Boris Rodriguez's inspired first feature strikes just the right balance between camp horror and clever satire. Desperate for peace, quiet, and inspiration, celebrated painter Lars Olafssen (high-low double-dipper Thure Lindhardt of Keep the Lights On) accepts an artist-in-residence post at a small, snowbound Canadian art school. A wealthy benefactor is keeping the cash-strapped school afloat on the condition that they mind his mute, mentally challenged son, whom Lars volunteers to board in his cabin. What follows is an absurdly satisfying deliverance of the title's promise, with Lars's artistic spirit awoken by Eddie's grisly impulses.
'The Fourth Dimension'
This three-part omnibus inspired by the divergent notions of a fourth dimension is one-third OK (Alexey Fedorchenko's computer-hacker time-traveling fable), one-third great (Jan Kwiecinski's exquisitely choreographed punk-party-before-the-apocalypse), and one-third gloriously moronic. If Harmony Korine was put on the earth for anything, it was to cast Val Kilmer as a shamelessly mugging roller-rink motivational speaker named Val Kilmer. Dressed in Salvation Army rack trash (yellow Izod, Native American amulets, black fanny pack), popping feeble wheelies on a dirt bike, and spouting seemingly stream-of-conscious nonsense about mother ships, the gold standard, and "awesome secrets," national treasure Kilmer is a sight to behold—and seems to be having the time of his life.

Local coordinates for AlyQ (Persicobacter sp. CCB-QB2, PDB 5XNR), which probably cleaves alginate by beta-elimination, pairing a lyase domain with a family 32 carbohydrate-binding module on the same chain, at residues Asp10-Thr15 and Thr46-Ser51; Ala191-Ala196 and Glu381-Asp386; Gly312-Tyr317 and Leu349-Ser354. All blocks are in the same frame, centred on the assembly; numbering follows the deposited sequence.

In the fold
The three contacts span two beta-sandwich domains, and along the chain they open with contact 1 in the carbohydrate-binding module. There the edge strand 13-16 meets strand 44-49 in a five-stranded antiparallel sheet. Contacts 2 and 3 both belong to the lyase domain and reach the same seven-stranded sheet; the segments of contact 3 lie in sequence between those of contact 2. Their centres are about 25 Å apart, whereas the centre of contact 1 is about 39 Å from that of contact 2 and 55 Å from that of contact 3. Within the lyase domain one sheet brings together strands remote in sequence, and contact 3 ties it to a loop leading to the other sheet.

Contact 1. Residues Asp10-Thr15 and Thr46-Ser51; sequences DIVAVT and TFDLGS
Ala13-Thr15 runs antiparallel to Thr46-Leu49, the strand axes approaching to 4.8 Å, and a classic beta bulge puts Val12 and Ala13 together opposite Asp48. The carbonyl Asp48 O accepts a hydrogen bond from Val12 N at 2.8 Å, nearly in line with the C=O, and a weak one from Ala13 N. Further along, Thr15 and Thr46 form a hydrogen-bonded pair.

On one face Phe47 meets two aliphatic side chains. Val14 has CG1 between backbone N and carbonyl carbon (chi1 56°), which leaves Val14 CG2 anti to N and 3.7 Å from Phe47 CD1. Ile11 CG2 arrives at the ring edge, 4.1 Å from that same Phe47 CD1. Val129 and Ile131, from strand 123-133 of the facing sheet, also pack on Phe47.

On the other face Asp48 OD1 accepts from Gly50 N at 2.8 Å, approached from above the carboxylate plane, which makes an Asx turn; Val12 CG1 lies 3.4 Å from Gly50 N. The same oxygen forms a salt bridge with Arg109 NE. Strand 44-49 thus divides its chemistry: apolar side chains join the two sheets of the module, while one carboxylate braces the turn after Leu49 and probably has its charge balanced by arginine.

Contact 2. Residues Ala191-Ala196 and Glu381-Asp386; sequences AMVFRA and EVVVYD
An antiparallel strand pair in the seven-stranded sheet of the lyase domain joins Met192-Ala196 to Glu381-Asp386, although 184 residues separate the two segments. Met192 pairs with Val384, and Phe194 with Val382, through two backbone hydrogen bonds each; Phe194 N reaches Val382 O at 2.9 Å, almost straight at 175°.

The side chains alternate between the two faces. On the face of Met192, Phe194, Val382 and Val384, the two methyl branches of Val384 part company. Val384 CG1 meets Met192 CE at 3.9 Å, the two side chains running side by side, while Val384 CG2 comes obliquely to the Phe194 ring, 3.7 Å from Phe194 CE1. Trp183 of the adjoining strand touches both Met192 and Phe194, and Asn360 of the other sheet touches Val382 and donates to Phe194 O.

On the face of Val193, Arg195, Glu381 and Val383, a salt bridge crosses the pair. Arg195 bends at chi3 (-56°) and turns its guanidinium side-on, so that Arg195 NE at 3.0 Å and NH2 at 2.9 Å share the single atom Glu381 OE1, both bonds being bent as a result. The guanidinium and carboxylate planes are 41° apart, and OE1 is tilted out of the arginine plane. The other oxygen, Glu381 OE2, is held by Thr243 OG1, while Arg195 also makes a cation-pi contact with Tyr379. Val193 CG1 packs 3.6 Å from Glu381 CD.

Finally tiring of all that futon-hopping, American indie filmmakers are taking up genre in droves. Andrew Semans's Nancy, Please veers from a yuppie nesting comedy into a nifty psychological thriller—as well as a dead-on depiction of doctoral-student psychosis. In Benjamin Dickinson's visually accomplished first feature, First Winter, freak-folk hipsters gather in a remote wintry farmhouse for rigorous sessions of yoga and fucking, only to find themselves stuck together for the apocalypse. And in the disarmingly funny bromance Supporting Characters, Alex Karpovsky and a fine Tarik Lowe play an editing duo charged with reworking a fatally flawed film.
Industrious auteur Michael Winterbottom returns with Trishna, a remarkably apt transposition of Tess of the d'Urbervilles to the entrenched classism and sexism of modern-day India (starring Freida Pinto and Riz Ahmed in the leads), while in The World Before Her, documentarian Nisha Pahuja contemplates Indian modernity and female identity at opposite extremes, cutting between contestants at the westernized Miss India beauty pageant and a militant fundamentalist Hindu camp. In a similarly bifurcated look at a country in transition, High Tech, Low Life tracks two online "citizen reporters" in press-restrictive China—one a self-promoting individualist, the other a modest muckraking comrade, and each, in his way, a national hero.